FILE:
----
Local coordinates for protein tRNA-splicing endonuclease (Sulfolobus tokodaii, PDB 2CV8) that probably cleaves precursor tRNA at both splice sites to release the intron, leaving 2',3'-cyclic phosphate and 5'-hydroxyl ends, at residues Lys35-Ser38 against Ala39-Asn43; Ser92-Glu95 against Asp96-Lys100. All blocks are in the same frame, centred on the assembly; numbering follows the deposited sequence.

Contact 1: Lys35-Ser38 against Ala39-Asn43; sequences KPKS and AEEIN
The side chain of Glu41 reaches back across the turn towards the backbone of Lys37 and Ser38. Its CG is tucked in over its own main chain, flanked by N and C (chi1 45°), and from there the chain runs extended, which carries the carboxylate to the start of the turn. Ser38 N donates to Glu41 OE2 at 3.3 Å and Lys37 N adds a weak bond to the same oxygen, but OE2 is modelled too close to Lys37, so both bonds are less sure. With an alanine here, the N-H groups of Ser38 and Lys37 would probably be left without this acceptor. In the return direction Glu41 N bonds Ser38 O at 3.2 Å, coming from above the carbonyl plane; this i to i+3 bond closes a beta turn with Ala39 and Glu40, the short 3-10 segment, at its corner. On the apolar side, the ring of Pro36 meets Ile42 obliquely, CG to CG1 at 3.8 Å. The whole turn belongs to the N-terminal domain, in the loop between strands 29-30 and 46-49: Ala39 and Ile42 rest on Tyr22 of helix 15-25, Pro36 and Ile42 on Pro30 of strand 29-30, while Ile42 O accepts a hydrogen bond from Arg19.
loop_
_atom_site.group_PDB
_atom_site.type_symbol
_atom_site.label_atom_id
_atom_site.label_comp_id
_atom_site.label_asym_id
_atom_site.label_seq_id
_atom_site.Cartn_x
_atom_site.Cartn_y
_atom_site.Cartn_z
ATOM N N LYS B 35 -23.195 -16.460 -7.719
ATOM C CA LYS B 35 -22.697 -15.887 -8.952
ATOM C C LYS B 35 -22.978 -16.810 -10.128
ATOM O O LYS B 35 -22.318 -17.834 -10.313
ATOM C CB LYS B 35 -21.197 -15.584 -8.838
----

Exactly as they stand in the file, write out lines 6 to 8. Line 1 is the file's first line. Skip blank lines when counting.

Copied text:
_atom_site.type_symbol
_atom_site.label_atom_id
_atom_site.label_comp_id